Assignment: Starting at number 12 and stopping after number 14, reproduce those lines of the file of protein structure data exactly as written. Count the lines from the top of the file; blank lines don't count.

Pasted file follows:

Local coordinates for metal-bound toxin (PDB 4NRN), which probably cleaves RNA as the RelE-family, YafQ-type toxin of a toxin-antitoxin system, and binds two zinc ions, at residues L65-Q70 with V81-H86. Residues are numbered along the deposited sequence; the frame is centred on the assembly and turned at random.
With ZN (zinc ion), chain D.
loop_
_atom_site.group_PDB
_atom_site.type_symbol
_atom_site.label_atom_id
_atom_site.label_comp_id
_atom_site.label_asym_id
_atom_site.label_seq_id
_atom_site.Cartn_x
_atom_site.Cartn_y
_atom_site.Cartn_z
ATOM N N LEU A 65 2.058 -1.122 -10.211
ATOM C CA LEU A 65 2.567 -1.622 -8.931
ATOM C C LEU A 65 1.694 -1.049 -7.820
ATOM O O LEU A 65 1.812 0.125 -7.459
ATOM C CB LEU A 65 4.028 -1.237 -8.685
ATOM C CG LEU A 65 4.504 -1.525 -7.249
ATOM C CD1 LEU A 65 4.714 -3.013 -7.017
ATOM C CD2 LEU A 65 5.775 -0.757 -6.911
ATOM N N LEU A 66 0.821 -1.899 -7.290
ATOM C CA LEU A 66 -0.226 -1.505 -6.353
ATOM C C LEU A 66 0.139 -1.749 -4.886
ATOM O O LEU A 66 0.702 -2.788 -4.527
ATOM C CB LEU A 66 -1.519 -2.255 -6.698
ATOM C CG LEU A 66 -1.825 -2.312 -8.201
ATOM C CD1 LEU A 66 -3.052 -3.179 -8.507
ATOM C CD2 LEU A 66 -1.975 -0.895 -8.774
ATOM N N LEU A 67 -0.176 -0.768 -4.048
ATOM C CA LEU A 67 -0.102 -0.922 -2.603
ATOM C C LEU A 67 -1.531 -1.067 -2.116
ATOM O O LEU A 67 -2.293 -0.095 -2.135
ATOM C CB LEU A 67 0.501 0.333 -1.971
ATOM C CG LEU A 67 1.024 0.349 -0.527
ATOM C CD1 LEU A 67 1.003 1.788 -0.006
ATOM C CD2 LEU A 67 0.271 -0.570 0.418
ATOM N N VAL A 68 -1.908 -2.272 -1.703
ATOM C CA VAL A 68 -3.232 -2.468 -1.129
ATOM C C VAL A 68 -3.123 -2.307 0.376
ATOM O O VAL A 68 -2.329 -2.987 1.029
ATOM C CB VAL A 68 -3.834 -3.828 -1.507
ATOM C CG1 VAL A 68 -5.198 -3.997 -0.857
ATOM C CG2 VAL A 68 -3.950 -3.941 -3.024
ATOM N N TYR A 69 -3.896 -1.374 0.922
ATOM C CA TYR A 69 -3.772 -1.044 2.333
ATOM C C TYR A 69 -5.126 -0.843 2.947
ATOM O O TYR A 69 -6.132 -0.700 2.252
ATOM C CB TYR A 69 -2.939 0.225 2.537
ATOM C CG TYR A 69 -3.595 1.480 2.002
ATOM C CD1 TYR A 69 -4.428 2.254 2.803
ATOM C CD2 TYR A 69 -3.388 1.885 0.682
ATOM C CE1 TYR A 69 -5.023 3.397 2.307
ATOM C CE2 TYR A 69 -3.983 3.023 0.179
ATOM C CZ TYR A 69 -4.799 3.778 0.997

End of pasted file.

_atom_site.Cartn_z
ATOM N N LEU A 65 2.058 -1.122 -10.211
ATOM C CA LEU A 65 2.567 -1.622 -8.931